Head of Product Simon Grove recently recce’d a new walking trip, searching for wild bears in the heart of Slovakia. How did he get on?
"What happens if you get eaten by a bear?" were the departing words from my seven year old as I said goodbye before heading to the airport, and then Slovakia to recce the new Walking with Bears
trip. I pondered the question on my drive to Luton; it hadn’t been a concern, but decided that I should write daily notes and send them back to the office… just in case (you’ll need to read on to see whether or not I made it back).
On the flight I tried to calculate my chances of being devoured by a hungry bear and settled on the fact that they might be higher than normal, as Slovakia - In Search of Bears
is no ordinary trip. As my local contact had pointed out “We’re going into an area of Tatras National Park which is closed off to tourists. Most bear watching trips involve spending time in a hide whilst waiting for bears to come to a feeding station, this is completely different, we’re going into their habitat and we’re going to seek the bears out in their own natural environment!”
So, I’m heading alone, into the wilds looking for bears with a maximum group size of only six people – I began to feel my chances of survival weren’t great….was this recce trip a good idea?!
The answer, of course it was
, my trip included some of the most memorable walking that I have experienced. Off-piste in the park I was accompanied with the Explore Leader and a local park ranger, a bear expert who offered a unique insight into the park and life of the bears and who reassured me that unless I was a berry I was unlikely to be eaten by a bear. He then laughed...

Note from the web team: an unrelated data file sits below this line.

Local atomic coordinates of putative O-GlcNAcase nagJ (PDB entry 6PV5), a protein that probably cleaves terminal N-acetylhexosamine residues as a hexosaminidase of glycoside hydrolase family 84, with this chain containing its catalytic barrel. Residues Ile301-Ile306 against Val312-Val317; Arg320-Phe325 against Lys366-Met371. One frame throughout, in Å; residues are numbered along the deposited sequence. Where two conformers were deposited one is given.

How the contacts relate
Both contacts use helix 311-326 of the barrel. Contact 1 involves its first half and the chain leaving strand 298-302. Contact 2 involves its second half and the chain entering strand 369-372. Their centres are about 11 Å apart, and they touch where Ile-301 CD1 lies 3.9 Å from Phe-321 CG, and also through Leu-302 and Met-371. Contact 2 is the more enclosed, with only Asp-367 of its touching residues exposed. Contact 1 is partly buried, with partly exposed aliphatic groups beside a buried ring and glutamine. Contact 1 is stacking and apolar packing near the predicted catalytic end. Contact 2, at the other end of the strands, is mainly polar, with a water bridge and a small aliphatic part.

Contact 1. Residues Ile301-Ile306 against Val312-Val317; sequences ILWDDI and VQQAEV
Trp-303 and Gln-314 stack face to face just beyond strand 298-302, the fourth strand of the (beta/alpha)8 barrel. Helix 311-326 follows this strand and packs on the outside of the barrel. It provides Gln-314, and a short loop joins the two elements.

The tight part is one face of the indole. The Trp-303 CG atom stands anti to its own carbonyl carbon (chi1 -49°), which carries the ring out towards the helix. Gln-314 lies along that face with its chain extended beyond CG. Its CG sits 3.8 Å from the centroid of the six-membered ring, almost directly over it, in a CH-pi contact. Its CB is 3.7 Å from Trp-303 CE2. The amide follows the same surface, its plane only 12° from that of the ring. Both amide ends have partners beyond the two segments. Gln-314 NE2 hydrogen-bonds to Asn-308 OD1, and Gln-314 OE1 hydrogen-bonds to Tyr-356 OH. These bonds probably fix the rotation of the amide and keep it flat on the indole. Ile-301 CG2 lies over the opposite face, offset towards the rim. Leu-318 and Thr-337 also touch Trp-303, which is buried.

As much time in the mountains as possible is packed into this short break. Days are long, as the best time to see bears is dawn and dusk. In the height of the summer I realised that dawn and dusk fall very early and quite late. Along with the Leader and the park ranger I got up at 0330 and set off on trek. It wasn’t too long before the ranger pointed out what looked like a brown dot, slowly waddling down the side of a mountain. A quick look through binoculars showed a hungry bear, looking for breakfast. We sat and watched him for over half an hour, as he slowly walked towards us, well aware than any sudden movement or noise from us would see the bear scurrying off in the opposite direction. Our walk continued as we ascended along animal trails to the ridge overlooking the Kamenista valley, where a simple marker post showed the boundary between Poland and Slovakia.
We had one more bear sighting that morning, and as good as that was, the over-riding memory of the day related to the trekking and walking through unspoilt meadows, along old trails, across ridges and conquering small peaks all isolated, alone and away from other groups. We spent time exploring empty valleys, ascending and descending by trails and at one point wandering through waist-high grass for a better view of a chamois, a rare deer-type animal only found in this region. The days were interspersed with picnic breaks and fantastic dinners prepared by our Leader's wife.
The highlight of my trip? There truly were too many to list… walking, bears, small groups, ranger guide, the mountain scenery and exclusivity all featured highly. It was also nice to make it home uneaten!